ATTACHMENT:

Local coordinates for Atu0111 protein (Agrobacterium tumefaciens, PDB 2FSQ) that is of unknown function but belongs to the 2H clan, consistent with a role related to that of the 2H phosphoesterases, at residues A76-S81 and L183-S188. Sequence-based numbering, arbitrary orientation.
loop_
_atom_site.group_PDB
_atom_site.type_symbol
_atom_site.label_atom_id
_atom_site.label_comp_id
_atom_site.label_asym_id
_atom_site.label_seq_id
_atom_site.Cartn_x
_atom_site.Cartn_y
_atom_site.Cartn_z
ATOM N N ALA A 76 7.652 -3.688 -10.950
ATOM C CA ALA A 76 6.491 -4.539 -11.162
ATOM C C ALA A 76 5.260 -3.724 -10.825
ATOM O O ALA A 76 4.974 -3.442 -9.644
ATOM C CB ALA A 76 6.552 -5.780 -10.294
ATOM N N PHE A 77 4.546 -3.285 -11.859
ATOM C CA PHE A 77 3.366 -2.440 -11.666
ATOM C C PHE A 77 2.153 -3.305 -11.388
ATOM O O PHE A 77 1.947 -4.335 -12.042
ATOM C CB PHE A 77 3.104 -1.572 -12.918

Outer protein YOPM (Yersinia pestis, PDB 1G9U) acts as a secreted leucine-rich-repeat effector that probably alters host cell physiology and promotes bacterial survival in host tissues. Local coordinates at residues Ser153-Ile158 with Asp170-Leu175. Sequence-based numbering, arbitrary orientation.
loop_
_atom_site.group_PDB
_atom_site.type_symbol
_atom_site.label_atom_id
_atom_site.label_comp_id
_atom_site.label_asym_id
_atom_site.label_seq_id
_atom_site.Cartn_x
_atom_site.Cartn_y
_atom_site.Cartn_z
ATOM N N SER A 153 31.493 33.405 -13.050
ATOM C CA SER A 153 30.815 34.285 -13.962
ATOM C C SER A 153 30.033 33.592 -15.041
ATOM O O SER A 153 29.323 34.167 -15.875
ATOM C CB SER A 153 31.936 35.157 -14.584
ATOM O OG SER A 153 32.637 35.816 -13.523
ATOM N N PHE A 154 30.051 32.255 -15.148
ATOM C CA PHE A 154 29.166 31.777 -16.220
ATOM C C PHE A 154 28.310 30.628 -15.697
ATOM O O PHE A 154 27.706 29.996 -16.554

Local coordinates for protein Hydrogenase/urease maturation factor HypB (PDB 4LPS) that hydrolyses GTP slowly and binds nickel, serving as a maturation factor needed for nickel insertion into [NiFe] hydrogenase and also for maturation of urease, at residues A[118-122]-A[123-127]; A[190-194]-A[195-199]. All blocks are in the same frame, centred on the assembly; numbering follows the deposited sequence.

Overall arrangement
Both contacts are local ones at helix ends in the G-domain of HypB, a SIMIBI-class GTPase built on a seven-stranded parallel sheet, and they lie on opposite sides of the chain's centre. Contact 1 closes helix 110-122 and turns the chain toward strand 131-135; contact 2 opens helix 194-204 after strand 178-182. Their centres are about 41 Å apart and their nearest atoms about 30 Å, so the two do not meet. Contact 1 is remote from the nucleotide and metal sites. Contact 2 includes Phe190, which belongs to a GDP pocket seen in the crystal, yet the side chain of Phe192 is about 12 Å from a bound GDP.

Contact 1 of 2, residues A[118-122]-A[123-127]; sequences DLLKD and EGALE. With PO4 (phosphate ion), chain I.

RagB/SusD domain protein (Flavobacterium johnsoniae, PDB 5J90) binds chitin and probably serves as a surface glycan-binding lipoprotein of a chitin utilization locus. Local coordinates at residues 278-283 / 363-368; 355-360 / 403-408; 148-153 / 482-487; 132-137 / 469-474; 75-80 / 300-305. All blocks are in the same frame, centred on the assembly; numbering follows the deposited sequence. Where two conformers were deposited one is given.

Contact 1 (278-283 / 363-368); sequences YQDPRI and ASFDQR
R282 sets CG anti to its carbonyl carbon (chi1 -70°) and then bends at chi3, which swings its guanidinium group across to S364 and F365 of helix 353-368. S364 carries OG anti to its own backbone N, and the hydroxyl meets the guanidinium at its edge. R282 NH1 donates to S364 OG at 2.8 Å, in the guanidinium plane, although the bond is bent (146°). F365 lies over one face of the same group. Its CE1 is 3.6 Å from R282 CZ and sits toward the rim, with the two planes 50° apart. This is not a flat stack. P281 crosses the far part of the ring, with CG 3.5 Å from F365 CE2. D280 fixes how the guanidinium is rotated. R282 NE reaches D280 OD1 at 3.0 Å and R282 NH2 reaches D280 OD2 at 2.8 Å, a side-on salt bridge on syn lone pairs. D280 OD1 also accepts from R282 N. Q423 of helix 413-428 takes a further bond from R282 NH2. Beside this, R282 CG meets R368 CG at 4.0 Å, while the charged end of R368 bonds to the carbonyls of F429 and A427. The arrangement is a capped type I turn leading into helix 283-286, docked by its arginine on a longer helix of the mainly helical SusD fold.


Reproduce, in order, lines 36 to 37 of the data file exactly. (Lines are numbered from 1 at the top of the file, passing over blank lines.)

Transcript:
ATOM O O SER A 153 29.323 34.167 -15.875
ATOM C CB SER A 153 31.936 35.157 -14.584